If the workload system reads 100%, that means the officer’s entire working week is full. So probation professionals have to stay beyond their allotted hours to finish the work, or some clients lose out. That, the source says, is exactly what is happening.

“Clients are absolutely being failed by this. Probation staff are going way above and beyond to make sure they aren’t failed. The reason so many officers feel stressed is because they know they’re not doing right by their clients – they can’t. “Every day we see people who need more time than we can provide. Having 45 clients a week just means you don’t have time to spend half a day with one of them.”

Penal reform campaigners have repeatedly argued that an ambitious programme to revolutionise and part-privatise the probation service in 2015 has created an ineffective and dysfunctional system that is routinely failing offenders. Insiders say that plans specifically targeted at improving rehabilitation are simply failing.

At the root of the problem is Transforming Rehabilitation, the flagship reform strategy of Chris Grayling, the justice secretary from 2012 to 2015, who had previously brought in similarly controversial results-based, private sector–led reforms at the Department for Work and Pensions.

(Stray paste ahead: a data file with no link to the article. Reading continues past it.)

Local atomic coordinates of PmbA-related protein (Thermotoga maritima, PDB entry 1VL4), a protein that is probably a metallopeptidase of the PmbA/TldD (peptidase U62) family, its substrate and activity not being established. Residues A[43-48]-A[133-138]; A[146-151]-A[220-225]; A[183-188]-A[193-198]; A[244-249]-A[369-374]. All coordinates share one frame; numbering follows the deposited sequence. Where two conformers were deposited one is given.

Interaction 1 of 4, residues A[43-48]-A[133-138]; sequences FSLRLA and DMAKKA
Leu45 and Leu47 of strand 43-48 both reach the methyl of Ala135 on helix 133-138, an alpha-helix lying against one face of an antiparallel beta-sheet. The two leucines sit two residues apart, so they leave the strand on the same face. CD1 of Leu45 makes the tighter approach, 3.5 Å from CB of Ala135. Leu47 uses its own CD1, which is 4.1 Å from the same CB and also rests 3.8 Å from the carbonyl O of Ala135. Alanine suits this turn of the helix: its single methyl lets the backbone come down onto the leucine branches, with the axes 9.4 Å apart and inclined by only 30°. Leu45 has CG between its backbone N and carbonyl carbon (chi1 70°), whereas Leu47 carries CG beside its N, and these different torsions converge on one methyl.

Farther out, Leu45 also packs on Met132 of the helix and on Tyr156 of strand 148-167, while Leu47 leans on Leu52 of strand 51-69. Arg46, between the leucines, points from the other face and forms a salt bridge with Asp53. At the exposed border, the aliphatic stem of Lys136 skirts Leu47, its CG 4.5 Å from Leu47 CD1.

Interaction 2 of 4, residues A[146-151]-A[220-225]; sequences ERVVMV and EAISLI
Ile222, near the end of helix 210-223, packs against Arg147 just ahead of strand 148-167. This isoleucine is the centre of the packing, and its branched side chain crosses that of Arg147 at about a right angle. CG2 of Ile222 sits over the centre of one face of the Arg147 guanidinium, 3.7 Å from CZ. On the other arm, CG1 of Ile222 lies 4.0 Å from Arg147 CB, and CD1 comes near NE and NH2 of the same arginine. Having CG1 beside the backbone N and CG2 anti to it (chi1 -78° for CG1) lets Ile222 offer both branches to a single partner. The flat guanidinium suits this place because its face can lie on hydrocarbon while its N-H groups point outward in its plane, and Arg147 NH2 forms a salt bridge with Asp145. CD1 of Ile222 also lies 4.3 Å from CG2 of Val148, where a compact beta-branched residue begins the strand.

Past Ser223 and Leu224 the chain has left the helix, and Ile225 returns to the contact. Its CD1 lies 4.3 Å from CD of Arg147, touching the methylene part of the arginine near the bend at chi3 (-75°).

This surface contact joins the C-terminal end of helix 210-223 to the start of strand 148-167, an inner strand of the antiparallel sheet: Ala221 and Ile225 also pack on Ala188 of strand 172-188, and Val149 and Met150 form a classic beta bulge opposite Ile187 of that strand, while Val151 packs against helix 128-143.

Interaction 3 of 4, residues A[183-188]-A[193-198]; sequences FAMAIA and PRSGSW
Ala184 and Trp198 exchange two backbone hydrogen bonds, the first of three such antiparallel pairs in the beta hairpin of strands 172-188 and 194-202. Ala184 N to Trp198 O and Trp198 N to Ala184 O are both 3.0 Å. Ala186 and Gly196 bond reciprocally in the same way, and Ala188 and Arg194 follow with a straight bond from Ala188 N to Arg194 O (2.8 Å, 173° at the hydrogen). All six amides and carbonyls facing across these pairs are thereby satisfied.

Transforming Rehabilitation split the probation service in two: High-risk offenders are dealt with by a new body, the state-run NPS, while low-risk and medium-risk offenders are handled by 21 new private community rehabilitation companies (CRCs). Charities and several outsourcing firms – with varying degrees of experience of rehabilitation in the UK – bid for and won these CRC contracts.

The Ministry of Justice said at the time that “every offender released from custody will receive statutory supervision and rehabilitation in the community”, including 50,000 of those sentenced to less than 12 months in custody, the group most at risk of reoffending. This programme, called Through the Gate, would resettle prisoners into communities – a job previously carried out by the old probation trusts. It was meant to be revolutionary. But it didn’t work out like that.